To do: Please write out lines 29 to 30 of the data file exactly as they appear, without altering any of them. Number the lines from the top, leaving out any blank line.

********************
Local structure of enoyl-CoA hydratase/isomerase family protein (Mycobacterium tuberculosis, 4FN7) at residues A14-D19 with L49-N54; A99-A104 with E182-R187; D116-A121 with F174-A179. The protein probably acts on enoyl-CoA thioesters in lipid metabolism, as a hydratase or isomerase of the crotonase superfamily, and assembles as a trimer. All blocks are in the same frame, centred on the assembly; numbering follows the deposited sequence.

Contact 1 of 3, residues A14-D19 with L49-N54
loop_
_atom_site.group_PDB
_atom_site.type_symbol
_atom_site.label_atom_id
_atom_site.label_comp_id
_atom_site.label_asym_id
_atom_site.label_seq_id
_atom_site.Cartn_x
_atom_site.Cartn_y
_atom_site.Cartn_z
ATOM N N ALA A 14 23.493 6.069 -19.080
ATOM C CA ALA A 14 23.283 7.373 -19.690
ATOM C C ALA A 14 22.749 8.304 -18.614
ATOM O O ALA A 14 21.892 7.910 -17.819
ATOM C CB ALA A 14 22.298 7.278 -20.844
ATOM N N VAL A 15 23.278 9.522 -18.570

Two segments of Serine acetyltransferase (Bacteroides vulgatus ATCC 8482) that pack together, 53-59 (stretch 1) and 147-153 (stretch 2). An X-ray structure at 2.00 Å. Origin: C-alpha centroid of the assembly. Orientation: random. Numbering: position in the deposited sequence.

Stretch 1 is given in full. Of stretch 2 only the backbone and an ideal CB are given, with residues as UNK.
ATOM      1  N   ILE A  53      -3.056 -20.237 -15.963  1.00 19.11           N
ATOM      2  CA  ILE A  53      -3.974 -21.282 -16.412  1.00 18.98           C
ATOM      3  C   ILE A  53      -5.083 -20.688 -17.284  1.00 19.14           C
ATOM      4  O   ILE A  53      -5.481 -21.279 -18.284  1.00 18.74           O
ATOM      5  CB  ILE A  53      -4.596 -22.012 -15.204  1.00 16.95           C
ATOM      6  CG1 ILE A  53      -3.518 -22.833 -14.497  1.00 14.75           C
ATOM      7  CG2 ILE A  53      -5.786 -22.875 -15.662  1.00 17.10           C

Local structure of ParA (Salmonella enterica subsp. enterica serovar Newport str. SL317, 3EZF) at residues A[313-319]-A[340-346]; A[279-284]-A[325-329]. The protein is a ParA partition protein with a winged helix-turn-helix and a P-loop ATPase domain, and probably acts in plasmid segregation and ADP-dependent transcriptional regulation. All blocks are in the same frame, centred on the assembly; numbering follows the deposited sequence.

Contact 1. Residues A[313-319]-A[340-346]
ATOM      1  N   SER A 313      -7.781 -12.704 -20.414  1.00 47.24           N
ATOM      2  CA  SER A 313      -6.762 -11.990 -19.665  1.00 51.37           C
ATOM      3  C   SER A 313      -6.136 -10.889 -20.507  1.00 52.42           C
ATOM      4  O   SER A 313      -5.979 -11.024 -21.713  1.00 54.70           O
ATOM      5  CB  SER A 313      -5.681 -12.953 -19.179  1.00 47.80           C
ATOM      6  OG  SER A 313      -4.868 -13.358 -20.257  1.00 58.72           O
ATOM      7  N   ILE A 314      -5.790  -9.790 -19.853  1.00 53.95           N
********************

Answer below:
Contact 1. Residues A[313-319]-A[340-346]
ATOM      1  N   SER A 313      -7.781 -12.704 -20.414  1.00 47.24           N